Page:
Once we unpack these steps together in class, students start to see how prejudices are socially constructed. And, then the real fun begins. Because once students understand the mechanics of how a prejudice is created, they can start to see these dynamics unfold in their daily lives. Suddenly students start to question their own stereotypes based on race, gender, or sexual orientation. They start to notice racial bias in the media. And, from this space, we can then begin to unpack stereotype threat and understand how these stereotypes can threaten performance and well-being. In fact, you can even see evidence of stereotype threat in the underperformance of the brown eyed children when they are in the devalued group. The film provides such a rich starting point from which to launch into these topics and it is arguably one of the most dynamic conversations we have all semester!

     

    Describe a favorite in-class activity or assignment.

    Lawrence, S. M. (1998). Unveiling positions of privilege: A hands on approach to understanding racism. Teaching of Psychology, 25, 198-200.

     

    In this activity, students are asked to construct a mobile and are randomly assigned to a low or high resource group. Because they work in separate rooms to create their mobile, they have no idea that the resources are unequal. But, when they all return to the classroom, the inequality is apparent. They see it. But more importantly, they feel it. I could lecture for hours about the social dynamics of inequality--how the low status group always notices the difference but the high status group is relatively blind to it, for example--but creating a way for students to experience it for themselves is so much more powerful. This simple idea--that creating ways for students to experience the lesson first builds incredible bridges for them to then understand it more deeply later--has totally changed the way I approach all my courses

     

    What teaching and learning techniques work best for you?

    I use a lot of group work and think-pair-share in class. My exams are usually mixed format and always include an essay that requires application of course material to novel real world situations.

     

    What’s your workspace like?

    Our building used to be a women’s dorm, so our offices are actually quite large. There’s enough room for my desk and a small table with chairs, which is really great for student meetings.


    Three words that best describe your teaching style.

    I queried my students for this answer, and they say: engaged, passionate, and rigorous.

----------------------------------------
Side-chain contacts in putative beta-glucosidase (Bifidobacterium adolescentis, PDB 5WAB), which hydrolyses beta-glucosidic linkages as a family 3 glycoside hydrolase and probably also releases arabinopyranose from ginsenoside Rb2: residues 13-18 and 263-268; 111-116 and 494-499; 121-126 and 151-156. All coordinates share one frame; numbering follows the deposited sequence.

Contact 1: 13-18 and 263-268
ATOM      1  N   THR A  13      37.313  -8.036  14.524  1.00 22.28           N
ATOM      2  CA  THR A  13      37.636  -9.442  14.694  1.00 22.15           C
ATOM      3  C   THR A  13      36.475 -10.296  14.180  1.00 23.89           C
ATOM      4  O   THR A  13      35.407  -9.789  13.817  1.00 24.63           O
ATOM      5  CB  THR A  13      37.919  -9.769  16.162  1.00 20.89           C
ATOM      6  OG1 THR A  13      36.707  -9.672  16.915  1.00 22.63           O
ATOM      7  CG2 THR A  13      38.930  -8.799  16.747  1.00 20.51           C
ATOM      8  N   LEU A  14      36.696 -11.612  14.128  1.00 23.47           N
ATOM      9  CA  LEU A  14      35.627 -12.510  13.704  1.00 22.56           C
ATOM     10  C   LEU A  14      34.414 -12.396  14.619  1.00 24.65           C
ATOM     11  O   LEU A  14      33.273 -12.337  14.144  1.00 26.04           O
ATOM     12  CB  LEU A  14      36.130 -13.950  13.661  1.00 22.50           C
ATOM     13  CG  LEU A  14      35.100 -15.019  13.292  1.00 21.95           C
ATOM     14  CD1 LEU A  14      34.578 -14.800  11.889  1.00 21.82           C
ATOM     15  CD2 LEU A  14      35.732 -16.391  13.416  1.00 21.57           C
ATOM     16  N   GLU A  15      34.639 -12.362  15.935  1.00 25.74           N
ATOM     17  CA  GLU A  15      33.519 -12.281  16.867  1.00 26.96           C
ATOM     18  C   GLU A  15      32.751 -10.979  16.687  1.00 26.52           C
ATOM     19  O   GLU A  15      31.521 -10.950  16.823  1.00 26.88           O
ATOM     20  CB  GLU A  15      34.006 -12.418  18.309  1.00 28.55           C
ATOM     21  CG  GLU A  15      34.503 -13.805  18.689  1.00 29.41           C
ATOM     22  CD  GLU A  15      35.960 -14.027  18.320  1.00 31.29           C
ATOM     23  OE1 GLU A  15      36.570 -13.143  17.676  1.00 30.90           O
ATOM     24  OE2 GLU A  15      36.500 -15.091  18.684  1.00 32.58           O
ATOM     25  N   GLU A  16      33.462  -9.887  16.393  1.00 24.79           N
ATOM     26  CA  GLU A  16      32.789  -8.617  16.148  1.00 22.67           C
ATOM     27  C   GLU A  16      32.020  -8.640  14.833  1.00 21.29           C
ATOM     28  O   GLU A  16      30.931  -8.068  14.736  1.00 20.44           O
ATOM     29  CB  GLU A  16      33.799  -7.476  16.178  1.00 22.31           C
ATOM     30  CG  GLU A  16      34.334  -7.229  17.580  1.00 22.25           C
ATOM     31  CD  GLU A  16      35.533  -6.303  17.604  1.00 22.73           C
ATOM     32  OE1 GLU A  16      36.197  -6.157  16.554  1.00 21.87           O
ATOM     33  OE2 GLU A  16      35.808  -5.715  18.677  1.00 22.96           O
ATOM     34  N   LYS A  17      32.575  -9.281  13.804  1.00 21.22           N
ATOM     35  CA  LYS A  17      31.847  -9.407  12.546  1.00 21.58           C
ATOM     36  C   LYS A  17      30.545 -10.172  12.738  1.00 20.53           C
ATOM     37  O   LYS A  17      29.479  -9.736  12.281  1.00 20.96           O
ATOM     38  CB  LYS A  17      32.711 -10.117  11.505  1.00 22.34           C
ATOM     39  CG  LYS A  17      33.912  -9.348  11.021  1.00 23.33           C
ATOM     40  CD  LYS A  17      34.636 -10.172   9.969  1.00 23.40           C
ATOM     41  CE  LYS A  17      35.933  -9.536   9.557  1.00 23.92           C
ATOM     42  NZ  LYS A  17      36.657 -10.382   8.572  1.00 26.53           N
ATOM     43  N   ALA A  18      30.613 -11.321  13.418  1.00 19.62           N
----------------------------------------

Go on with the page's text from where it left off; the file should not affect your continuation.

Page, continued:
What is your teaching philosophy in 8 words or fewer?

    Engaging courses create lifelong learners.

     

    Tell us about a teaching disaster (or embarrassment) you’ve had.

    I hate to admit this, but the second time I was an instructor in grad school, I passed out one of the exams with the answer key stapled to the back. Yup. You read that correctly! I had accidentally given all the students the answers. Luckily, one of my more conscientious students raised her hand and asked if I had meant to do that. It was totally embarrassing, but I’m glad I got that epic of a mistake out of my system early on in my teaching career!


    What is something your students would be surprised to learn about you?

    I was the first female competitive power-lifter at my high school and won my weight division in a regional competition. As my colleagues will tell you, those skills still come in handy when changing the enormous water cooler bottles in our faculty lounge!

     

    What are you currently reading for pleasure?

    I’m working my way through Thomas Piketty’s Capital in the 21st Century.

     

    What tech tool could you not live without?

    The Internet, Dropbox, and power point clickers, in that order.

     

    What’s your hallway chatter like? What do you talk to colleagues about most (whether or not it is related to teaching/school)? 

    Like most places, the chatter varies from the mundane (“The printer is jammed again?!”) to the meaningful (“Is higher education really ‘doomed,’ as the recent Atlantic article would lead us to believe?”). But, there is almost always someone laughing. And that sort of easy-going, collegial environment is a big part of what makes Holy Cross such a great place to be.

  • 10 Sep 2014 2:36 PM | Anonymous

    School name: Stonehill College

    Type of college/university: Small liberal arts college

    School locale: Easton, Massachusetts, a small town 30 minutes south of Boston

    Classes you teach: General Psychology; Child Development; Research Methods in Psychology; Advanced Research in Developmental Psychology; Capstone